Of course, the landscape, if it does influence the way Bateman’s views the world, this landscape is just one feature that helps in their direction: the beer market, the beers the brewers drink and read about, the market trends and the customers’ preferences in Bateman’s pubs (of which there are 60 or so I am told and once there was one in Bethnal Green, but like Carthage it is no more) all have an input in the way Bateman’s passes through this world.

After a day spent in the company of Jaclyn and Stuart Bateman, engaged in a tour and time spent looking around the brewery, tasting the beers and gleaning scraps of information from head brewer Martin Cullimore, I’m inclined to think Marco Polo rather than an inclination to pull up the drawbridge. As Stuart Bateman and I investigate a bottle of the barley wine BBB that was brewed in 1975 and then match it with the 2013 Vintage, whose added ingredient included time well spent in a port barrel, we talk beer, brewing, touch on trends, discuss American hops (the brewery were using them in 2003 or even earlier I seem to remember), future beers, a multiplicity of ingredients (black pepper, dried orange skin, cocoa nibs), key kegs (this is booming for them) and fermentation. The BBB has spent 39 summers in this dark bottle, it was a beer that Bateman’s finished brewing in 1975 because demand was descending, but at the time some cases were put away for Stuart Bateman’s 18th birthday in 1978 and then these cases were promptly forgot about until 2010. The beer has aged well, it gleams in the glass with its sleek chestnut-burgundy tones; there’s a sherry-like character on the palate, flighty, light, sprightly, joined by sultanas, raisins, and a touch of alcoholic fire. The 2013 Vintage, whose recipe is the same as BBB’s, is rich and bracing, port-like, nutty, chocolaty and a solemn foil to its ancient cousin.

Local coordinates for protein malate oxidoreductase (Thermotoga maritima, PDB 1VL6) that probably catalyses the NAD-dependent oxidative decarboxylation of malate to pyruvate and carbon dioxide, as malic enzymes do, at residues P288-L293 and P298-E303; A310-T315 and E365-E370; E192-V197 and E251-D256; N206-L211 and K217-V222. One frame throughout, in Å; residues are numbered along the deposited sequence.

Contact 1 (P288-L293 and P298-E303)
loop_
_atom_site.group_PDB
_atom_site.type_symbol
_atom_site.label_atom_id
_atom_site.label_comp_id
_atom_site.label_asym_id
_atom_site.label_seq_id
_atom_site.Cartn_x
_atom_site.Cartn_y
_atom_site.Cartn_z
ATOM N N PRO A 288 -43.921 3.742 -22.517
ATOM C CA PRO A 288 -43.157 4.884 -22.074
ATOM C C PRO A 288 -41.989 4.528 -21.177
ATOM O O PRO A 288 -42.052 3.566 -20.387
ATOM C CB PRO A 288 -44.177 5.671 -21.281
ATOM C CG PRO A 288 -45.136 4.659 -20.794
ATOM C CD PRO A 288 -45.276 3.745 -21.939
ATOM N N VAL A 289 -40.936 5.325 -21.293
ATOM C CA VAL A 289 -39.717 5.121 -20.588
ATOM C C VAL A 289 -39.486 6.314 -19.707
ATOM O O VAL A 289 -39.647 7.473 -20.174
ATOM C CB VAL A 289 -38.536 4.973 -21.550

But let us not forget the workaday beers, the beers that Martin Cullimore and his team produce day in day out: XB, XXXB, Salem Porter and so on. A glass of the session beer XB has a sweetness mid palate and a ring, a chime of jelly-like fruitiness, a delicacy, movement seen out of the corner of the eye, a brush from a feather before its dry sardonic finish. It’s not a boldly flavoured, vividly hopped beer — instead, it’s balanced and ineffable in its attraction. And so in the Red Lion out in the countryside, this flat featureless countryside between Boston and Wainfleet, I sit in a pub that has the feel of a large, comfortable front room, furnished with blanquettes, tables and chairs and comfortable sofas, while in the adjoining restaurant over 40 people have gathered to drink a wake to one of their own, and I drink XB with Jaclyn Bateman and think of how much character goes into this glass of beer. And later on, after a night spent carousing with Bateman’s people at the brewery’s Visitor Centre, this home to old brewery artefacts, ancient brewing books and a massive collection of bottled beers, I now start to wonder what influence people have the way Bateman’s conduct their business and brew their beers.

People, landscape, trends, traditions, tastes: so many influences on the way a brewery goes its way in the world; and I’m still seeking the answers to my questions.

I was invited to the brewery, ate lunch, drank beer and slept it all off in one of the brewery cottages; such is life.

In this cider pub

In this cider pub there is the smell of a dozen ciders slumbering in their boxes, a sweaty, vinegary, sour, wine-like, pungent, otherworldly, half-pleasing, half-repulsive aroma, cheese-like, Parmesan perhaps, the relic of decay in the air allied to the dereliction of daytime duty that drinking cider in this ambience of insolence implies. I order a beer.

Tuesday, 9 December 2014

Drunk

What does a drunkard sound like? He or she might be incredibly fine in the way the words are chosen, but these same words will betray their state of inebriation: beautiful and gracious make their bows but the presence of phrases such as so clean and oh fuck no presage a descent, a ladder on which the language slides down, untidy, apocalyptic, like a town drunk tumbling down a hill, comical, Laurel & Hardy, Norman Wisdom (and then it becomes sinister when we hear the poke of the aluminium walking stick with its rubber stopper as its keeper Long-John-Silvers their way about the floor).